You know something serious is up when you see an article that carries the joint by line of Senator Jim DeMint, perhaps the most conservative Republican member of the Senate, and Senator Olympia Snowe, perhaps the most liberal Republican in the Senate. So what unites this odd couple?
They both know that catastrophic spending by the federal government has reached a tipping point. We’re on the brink of disaster. The odd couple also knows that the Congress has little will to stop it. Therefore the senators write:
Republicans in the Senate are united in our concern about our nation’s fiscal future. Before we consider saddling our children with even more debt, we must enact significant spending cuts and enforceable caps on future spending. For the long term, to prevent both this Congress and its successors from hijacking the promise of American prosperity, we also need a balanced budget amendment to the Constitution, like the one we and all 47 Senate Republicans have introduced.
The American people who will vote on such an amendment understand the basic financial rules that Washington has been breaking. In the real world, if a household brought in $44,000 annually but spent $74,000 by borrowing $30,000 each year to sustain its spending habits, such behavior would be considered reckless and irresponsible.
Nonetheless, the federal government is doing exactly that on an unimaginable scale, running historic deficits in excess of a trillion dollars for three consecutive years and borrowing 40 cents for every dollar spent. Our government has balanced its budget only five times in half a century. …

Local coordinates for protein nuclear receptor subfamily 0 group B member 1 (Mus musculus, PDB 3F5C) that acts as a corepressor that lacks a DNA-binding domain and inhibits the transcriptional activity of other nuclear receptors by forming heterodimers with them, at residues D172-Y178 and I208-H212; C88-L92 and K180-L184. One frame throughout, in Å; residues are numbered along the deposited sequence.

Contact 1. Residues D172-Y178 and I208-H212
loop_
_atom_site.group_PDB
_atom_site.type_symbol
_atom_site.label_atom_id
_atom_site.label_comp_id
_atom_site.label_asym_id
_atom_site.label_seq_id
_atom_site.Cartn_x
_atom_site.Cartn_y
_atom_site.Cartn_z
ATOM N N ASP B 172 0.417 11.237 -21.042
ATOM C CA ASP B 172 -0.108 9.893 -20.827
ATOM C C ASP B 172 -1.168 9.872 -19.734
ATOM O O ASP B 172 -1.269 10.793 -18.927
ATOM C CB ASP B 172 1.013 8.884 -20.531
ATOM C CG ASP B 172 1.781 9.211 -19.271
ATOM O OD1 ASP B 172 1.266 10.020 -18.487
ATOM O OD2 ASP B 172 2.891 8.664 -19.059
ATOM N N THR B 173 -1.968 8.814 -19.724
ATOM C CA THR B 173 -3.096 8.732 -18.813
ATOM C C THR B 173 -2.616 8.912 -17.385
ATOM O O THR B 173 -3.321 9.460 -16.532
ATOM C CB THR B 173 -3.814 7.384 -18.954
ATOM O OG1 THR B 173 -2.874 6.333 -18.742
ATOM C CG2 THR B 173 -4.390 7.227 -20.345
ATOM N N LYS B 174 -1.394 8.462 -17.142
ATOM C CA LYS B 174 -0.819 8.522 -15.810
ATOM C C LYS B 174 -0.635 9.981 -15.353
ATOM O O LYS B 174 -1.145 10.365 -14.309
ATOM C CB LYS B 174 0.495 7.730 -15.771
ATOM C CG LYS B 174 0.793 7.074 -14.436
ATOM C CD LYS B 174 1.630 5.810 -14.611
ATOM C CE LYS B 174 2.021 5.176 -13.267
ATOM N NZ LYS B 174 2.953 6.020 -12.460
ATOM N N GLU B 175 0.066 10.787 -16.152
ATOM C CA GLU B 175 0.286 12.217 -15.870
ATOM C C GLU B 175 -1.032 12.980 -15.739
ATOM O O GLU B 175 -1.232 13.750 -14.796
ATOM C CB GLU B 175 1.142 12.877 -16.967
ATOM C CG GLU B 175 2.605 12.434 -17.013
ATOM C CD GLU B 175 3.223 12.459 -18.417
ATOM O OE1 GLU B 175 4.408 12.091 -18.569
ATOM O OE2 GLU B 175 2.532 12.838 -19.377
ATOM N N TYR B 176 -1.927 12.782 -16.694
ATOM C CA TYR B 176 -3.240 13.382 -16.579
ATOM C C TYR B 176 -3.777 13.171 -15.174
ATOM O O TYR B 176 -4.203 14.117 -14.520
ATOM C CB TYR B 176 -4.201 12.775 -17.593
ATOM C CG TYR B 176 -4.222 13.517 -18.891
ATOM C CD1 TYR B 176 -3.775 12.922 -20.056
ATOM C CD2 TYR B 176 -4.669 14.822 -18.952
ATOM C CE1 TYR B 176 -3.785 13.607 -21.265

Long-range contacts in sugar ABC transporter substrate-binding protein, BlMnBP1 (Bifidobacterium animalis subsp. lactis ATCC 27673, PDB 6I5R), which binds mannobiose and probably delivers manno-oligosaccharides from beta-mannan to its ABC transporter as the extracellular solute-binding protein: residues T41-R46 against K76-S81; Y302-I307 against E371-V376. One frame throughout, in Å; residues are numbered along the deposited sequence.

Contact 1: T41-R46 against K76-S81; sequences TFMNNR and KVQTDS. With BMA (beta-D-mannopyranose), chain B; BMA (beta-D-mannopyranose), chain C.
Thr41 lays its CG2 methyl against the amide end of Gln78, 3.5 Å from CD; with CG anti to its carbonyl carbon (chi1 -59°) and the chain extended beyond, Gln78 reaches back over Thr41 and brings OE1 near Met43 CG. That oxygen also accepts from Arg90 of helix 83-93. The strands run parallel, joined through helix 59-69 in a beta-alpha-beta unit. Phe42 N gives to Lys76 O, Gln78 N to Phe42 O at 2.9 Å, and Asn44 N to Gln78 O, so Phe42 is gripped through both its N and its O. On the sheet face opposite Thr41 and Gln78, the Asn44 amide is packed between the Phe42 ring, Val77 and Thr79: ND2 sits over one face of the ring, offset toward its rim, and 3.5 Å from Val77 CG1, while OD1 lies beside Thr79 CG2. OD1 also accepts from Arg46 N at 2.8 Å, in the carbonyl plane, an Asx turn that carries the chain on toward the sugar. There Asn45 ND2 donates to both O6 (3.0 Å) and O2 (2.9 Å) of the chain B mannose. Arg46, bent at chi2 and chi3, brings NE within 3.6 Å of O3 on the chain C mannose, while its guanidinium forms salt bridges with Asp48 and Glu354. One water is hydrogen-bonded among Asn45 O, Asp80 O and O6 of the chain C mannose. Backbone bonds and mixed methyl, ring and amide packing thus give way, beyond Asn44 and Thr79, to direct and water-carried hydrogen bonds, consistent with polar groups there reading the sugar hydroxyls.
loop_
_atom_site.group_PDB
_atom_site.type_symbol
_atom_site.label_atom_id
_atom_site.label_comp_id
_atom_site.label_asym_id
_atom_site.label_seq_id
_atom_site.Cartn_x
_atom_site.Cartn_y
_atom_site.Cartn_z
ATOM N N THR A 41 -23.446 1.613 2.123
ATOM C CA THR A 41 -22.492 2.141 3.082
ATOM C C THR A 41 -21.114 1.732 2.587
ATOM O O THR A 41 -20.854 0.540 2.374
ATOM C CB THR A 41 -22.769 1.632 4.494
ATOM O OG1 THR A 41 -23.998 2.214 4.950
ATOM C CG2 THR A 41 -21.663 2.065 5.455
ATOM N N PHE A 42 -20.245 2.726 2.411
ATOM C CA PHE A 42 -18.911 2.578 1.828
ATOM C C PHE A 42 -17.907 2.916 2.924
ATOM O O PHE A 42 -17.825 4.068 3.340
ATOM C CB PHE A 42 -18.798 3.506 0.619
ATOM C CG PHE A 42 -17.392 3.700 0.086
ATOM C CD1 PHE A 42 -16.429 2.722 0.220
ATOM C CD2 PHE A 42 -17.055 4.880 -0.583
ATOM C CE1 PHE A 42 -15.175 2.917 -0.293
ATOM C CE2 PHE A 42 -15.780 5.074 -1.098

The last time the Senate considered a balanced budget amendment was on March 4, 1997-and it failed to pass by one vote. On that day 14 years ago, the nation’s outstanding debt was $5.36 trillion. Today it is $14.3 trillion, or nearly three times that amount.
In the Constitution, our forefathers established a brilliant blueprint that has withstood the test of time and become a beacon for others to follow. What the Founders did not anticipate was that a nation built upon the premise of individual freedom would become shackled by a government of chronic debtors.
The notion of a balanced budget amendment has been kicking around for some time. I have a built-in opposition to proposing amendments to the Constitution under normal conditions. But I am coming around to the notion that a balanced budget amendment may be our only hope. It might be that things are finally dire enough and there is enough anger in the country to get one passed and ratified. What such an amendment would do is tell Congress it can’t go on saddling us with the debt for programs a lot of us don’t even want in the first place.